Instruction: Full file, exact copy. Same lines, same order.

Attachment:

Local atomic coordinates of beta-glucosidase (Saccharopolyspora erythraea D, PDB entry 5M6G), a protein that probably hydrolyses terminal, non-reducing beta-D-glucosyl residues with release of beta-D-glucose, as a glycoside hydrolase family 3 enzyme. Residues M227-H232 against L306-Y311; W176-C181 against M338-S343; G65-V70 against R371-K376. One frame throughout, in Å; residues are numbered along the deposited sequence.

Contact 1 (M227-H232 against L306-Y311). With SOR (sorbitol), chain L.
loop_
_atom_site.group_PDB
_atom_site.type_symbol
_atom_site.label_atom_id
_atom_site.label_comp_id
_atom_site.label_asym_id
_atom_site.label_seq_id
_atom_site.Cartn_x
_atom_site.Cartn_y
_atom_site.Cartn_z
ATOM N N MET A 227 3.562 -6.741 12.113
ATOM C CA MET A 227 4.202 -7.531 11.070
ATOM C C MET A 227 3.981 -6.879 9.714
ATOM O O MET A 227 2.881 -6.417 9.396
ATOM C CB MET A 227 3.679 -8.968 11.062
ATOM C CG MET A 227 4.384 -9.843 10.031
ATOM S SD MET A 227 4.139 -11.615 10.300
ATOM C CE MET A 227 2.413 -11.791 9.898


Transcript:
Local atomic coordinates of beta-glucosidase (Saccharopolyspora erythraea D, PDB entry 5M6G), a protein that probably hydrolyses terminal, non-reducing beta-D-glucosyl residues with release of beta-D-glucose, as a glycoside hydrolase family 3 enzyme. Residues M227-H232 against L306-Y311; W176-C181 against M338-S343; G65-V70 against R371-K376. One frame throughout, in Å; residues are numbered along the deposited sequence.

Contact 1 (M227-H232 against L306-Y311). With SOR (sorbitol), chain L.
loop_
_atom_site.group_PDB
_atom_site.type_symbol
_atom_site.label_atom_id
_atom_site.label_comp_id
_atom_site.label_asym_id
_atom_site.label_seq_id
_atom_site.Cartn_x
_atom_site.Cartn_y
_atom_site.Cartn_z
ATOM N N MET A 227 3.562 -6.741 12.113
ATOM C CA MET A 227 4.202 -7.531 11.070
ATOM C C MET A 227 3.981 -6.879 9.714
ATOM O O MET A 227 2.881 -6.417 9.396
ATOM C CB MET A 227 3.679 -8.968 11.062
ATOM C CG MET A 227 4.384 -9.843 10.031
ATOM S SD MET A 227 4.139 -11.615 10.300
ATOM C CE MET A 227 2.413 -11.791 9.898